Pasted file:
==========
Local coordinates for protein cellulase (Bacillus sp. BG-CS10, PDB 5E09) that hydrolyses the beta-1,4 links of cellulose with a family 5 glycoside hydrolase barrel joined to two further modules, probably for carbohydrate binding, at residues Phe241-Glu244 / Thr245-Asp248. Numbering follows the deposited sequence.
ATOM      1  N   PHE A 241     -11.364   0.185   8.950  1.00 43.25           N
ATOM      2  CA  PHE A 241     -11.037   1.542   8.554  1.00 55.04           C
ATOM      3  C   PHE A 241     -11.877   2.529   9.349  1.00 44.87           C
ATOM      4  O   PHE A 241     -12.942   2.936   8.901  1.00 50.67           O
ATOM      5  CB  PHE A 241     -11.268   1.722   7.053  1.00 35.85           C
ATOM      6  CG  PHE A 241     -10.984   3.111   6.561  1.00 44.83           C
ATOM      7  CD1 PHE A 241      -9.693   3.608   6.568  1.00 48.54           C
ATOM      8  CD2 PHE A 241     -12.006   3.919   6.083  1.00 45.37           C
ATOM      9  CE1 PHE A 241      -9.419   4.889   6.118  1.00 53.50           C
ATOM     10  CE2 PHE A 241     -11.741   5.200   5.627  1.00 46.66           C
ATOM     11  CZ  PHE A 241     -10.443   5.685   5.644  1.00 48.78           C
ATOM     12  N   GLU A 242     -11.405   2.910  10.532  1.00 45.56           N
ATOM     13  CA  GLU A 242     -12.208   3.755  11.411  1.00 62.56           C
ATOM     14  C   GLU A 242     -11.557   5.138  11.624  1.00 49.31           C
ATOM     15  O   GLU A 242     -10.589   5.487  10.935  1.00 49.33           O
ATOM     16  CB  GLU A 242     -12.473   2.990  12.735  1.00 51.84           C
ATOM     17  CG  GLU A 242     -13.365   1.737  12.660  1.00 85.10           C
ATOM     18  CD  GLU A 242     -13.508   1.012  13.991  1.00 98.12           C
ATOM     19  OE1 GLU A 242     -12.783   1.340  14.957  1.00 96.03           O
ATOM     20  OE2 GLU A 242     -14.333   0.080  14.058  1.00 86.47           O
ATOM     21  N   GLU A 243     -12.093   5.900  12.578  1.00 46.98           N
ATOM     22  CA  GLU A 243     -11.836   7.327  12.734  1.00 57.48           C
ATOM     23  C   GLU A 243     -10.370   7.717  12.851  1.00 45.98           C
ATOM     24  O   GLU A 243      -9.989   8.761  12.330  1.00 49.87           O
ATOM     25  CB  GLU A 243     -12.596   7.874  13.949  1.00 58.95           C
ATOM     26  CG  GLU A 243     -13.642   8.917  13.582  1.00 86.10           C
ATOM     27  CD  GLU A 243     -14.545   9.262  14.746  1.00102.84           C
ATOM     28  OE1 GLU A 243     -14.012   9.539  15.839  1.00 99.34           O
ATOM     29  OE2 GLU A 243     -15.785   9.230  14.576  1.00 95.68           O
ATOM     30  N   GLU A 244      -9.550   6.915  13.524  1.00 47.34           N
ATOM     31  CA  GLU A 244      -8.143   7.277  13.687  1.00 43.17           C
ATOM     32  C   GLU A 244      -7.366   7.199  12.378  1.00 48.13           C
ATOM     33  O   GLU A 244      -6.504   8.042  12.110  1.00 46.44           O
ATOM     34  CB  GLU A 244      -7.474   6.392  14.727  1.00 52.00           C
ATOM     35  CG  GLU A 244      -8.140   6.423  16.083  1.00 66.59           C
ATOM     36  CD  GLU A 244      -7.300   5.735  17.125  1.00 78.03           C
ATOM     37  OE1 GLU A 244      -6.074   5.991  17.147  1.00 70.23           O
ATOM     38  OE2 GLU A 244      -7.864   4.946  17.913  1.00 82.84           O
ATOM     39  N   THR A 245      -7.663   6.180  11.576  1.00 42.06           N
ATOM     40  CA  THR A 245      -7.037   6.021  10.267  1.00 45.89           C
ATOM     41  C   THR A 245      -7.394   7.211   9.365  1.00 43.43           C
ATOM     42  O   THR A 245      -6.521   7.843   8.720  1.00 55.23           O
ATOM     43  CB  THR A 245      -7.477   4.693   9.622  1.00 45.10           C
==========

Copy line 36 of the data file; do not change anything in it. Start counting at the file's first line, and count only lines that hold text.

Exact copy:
ATOM     35  CG  GLU A 244      -8.140   6.423  16.083  1.00 66.59           C